Another important medical application of a simulator — although, perhaps, denoting a slightly different meaning of simulator — is the use of a placebo drug, a formulation that simulates the active drug in trials of drug efficacy (see Placebo-origins of technical term).
Improving Patient Safety through New Innovations
Patient safety is a concern in the medical industry. Patients have been known to suffer injuries and even death due to management error, and lack of using best standards of care and training. According to Building a National Agenda for Simulation-Based Medical Education (Eder-Van Hook, Jackie, 2004) , “A health care provider’s ability to react prudently in an unexpected situation is one of the most critical factors in creating a positive outcome in medical emergency, regardless of whether it occurs on the battlefield, freeway, or hospital emergency room.” simulation. “Deaths due to preventable adverse events exceed deaths attributable to motor vehicle accidents, breast cancer, or AIDS” Eder-Van Hook (2004). With these types of statistics it is no wonder that improving patient safety is a prevalent concern in the industry.
New innovative simulation training solutions are now being used to train medical professionals in an attempt to reduce the number of safety concerns that have adverse effects on the patients. However, according to the article Does Simulation Improve Patient Safety? Self-efficacy, Competence, Operational Performance, and Patient Safety (Nishisaki A., Keren R., and Nadkarni, V., 2007), the jury is still out.
One such attempt to improve patient safety through the use of simulations training is pediatric care to deliver just-in-time service or/and just-in-place. This training consists of 20 minutes of simulated training just before workers report to shift. It is hoped that the recentness of the training will increase the positive and reduce the negative results that have generally been associated with the procedure.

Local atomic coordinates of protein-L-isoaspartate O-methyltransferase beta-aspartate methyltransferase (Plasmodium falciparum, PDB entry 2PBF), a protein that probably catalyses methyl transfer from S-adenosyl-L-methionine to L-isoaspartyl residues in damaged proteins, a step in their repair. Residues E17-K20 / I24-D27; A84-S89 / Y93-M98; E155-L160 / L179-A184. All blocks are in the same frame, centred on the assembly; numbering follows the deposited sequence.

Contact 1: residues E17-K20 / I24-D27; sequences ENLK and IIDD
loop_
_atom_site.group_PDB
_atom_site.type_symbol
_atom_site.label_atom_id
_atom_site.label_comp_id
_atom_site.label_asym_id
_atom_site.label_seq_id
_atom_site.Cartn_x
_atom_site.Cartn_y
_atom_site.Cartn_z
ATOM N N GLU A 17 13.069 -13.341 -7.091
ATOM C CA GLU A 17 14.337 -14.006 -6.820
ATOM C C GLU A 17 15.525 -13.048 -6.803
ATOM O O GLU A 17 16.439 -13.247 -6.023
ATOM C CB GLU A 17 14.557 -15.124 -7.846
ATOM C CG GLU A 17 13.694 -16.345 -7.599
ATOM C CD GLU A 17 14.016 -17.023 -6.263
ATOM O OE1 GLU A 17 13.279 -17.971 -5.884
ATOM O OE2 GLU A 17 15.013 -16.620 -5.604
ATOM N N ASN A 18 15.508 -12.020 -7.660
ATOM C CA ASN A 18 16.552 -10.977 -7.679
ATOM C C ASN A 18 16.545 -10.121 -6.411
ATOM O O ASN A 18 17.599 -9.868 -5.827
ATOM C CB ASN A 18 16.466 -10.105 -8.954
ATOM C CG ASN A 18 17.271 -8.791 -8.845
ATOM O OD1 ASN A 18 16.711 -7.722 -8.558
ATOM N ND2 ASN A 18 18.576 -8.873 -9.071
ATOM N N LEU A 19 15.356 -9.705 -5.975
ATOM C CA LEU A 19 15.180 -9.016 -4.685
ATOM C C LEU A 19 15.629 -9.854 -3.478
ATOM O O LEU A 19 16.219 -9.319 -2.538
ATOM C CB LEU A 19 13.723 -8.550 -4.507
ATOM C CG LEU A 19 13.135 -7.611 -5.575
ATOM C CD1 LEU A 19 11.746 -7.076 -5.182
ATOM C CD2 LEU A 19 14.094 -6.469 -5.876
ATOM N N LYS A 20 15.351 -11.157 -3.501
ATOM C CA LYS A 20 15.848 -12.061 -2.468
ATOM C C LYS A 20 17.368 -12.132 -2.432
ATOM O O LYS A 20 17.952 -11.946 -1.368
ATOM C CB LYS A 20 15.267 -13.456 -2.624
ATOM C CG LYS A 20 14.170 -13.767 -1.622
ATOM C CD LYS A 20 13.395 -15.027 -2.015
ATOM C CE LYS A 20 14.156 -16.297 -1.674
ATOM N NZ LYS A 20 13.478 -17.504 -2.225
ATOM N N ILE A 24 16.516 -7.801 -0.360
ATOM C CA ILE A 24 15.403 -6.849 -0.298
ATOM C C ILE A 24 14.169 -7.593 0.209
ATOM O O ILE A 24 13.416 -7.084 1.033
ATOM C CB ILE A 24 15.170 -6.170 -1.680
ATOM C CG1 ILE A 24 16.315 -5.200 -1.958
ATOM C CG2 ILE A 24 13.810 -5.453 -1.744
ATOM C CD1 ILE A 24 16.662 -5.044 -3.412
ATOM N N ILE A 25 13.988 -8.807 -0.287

History of Simulation in Healthcare
The first medical simulators were simple models of human patients. Since antiquity, these representations in clay and stone were used to demonstrate clinical features of disease states and their effects on humans. Models have been found from many cultures and continents. These models have been used in some cultures (e.g., Chinese culture) as a "diagnostic" instrument, allowing women to consult male physicians while maintaining social laws of modesty. Models are used today to help students learn the anatomy of the musculoskeletal system and organ systems.[12]
Type of models
Active models
Active models that attempt to reproduce living anatomy or physiology are recent developments. The famous “Harvey” mannikin was developed at the University of Miami and is able to recreate many of the physical findings of the cardiology examination, including palpation, auscultation, and electrocardiography.
Interactive models
More recently, interactive models have been developed that respond to actions taken by a student or physician. Until recently, these simulations were two dimensional computer programs that acted more like a textbook than a patient. Computer simulations have the advantage of allowing a student to make judgements, and also to make errors. The process of iterative learning through assessment, evaluation, decision making, and error correction creates a much stronger learning environment than passive instruction.
Computer simulators
Simulators have been proposed as an ideal tool for assessment of students for clinical skills. Programmed patients and simulated clinical situations, including mock disaster drills, have been used extensively for education and evaluation. These “lifelike” simulations are expensive, and lack reproducibility.
Immersive disease state simulations allow a doctor or HCP to experience what a disease actually feels like. Using sensors and transducers symptomatic effects can be delivered to a participant allowing them to experience the patients disease state. Such a simulator meets the goals of an objective and standardized examination for clinical competence. This system is superior to examinations that use "standard patients" because it permits the quantitative measurement of competence, as well as reproducing the same objective findings.

1 comment: